We live and work in buildings; structures comprised of four walls, a roof and a floor. However, it is the technologies and products obscured within these walls that dictate whether a building is comfortable or not to be in for long periods of time.
Given the fact that pupils spend 190 days per year at school, good acoustic performance in educational buildings is crucial for effective learning. The schools, colleges and universities throughout the UK are responsible for the creation and nurturing of future medical professionals, entrepreneurs, teachers and artists – it is vital that pupils are able to listen clearly to their teacher’s communications in order to foster the learning process.
It has been proven by many studies that poor acoustic performance within a classroom severely hinders learning and teaching. Let’s take a closer look at the subject of sound:
What is sound?
Okay, we all know what a sound is… but it is important that we understand how it works when discussing acoustic insulation. Sound is a form of energy created when air is disturbed in some way causing changes in air pressure that radiate from the source of the sound in waves. Sound can be airborne; typically that of a human voice.
Sound waves vibrate at different rates or frequencies as they move through the air and are measured in cycles per second or Hertz; the faster a sound wave passes a given point, the shorter the wavelength and in turn the higher the frequency. Vibrations in the air caused by the sound determine how loud it is; the stronger the vibrations the greater the ‘amplitude’. The length or duration of a sound i.e. it’s reverberation time or echo, is determined by the extent to which the energy is expended on contact with surfaces within a room.
How is sound measured?
Sound is measured in decibels using logarithmic scales; the human ear is incredibly sensitive and the scale needs to reflect this. The table below shows the increase in sound intensity in relation to decibel levels.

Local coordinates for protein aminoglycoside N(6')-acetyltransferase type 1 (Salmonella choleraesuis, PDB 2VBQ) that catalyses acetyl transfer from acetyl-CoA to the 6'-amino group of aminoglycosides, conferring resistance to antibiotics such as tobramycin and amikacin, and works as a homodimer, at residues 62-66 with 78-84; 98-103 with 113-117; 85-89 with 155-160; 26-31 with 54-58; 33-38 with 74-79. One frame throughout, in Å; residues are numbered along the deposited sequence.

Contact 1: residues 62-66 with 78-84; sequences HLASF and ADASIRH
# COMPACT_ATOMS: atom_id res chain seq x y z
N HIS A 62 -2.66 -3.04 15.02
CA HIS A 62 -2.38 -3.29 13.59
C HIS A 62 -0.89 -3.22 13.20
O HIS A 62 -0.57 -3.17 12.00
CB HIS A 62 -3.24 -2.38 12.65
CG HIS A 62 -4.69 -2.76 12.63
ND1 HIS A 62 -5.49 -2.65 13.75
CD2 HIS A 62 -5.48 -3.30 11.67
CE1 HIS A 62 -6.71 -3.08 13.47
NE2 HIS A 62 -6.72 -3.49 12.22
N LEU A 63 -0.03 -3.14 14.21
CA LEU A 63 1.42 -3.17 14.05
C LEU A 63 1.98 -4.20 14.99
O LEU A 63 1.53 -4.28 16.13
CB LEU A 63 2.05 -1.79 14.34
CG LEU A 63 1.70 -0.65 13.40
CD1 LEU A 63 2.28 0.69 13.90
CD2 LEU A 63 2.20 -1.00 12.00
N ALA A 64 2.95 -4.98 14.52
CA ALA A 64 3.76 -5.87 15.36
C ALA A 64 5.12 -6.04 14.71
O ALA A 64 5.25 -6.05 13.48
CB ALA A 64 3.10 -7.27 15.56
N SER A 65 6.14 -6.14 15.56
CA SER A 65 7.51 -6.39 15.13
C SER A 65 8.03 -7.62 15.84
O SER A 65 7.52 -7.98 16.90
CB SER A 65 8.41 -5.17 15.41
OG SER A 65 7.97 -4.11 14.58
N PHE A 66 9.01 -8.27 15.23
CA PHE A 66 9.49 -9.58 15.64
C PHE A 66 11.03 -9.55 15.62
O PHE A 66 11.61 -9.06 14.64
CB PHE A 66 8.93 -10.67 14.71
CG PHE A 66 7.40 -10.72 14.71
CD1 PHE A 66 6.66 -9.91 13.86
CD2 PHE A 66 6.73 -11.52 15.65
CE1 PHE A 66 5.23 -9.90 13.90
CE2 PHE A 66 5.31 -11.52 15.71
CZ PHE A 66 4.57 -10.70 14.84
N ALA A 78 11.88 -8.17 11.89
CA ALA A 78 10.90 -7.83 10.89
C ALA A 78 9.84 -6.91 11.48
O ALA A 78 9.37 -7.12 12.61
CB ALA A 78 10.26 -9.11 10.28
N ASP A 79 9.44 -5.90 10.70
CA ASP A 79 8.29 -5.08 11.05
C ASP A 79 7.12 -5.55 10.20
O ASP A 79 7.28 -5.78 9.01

How are we affected by sound and levels of noise?
The human ear can hear sounds across the frequency range 20 to 20,000Hz; however it is most sensitive in the range 100 to 5000 Hz. There is a great deal of variation in the hearing abilities of individuals and the awareness of sounds can depend not only on physical but also psychological factors. Noise can be described as unwanted sound; however the level at which noise is tolerable is subjective – a specific noise that one person finds upsetting may go unnoticed by another.
Background noise in buildings normally arises from sources like external traffic or equipment within the building. Machines like air conditioning units or fans can operate at moderate levels that make noise that is unobtrusive and is only noticed when turned off. This sort of noise is often unnoticed as it is steady and conveys little information about events around it. As an unintended consequence of normal activities, background noise can be beneficial in masking more sounds from an adjacent room without being loud enough to be noticed in their own right.
How does noise affect educational environments?
The three main sources of noise which affect classrooms are airborne sound sources, implact sound sources and general reverberation noise. Reverberation is a common problem and has a potentially significant impact on the classroom environment. Challenges such as background noise and group work where discussions and debates are encouraged mean that if a classroom isn’t properly soundproofed, noise levels will crescendo to uncomfortable levels and as a result will hinder any learning ability.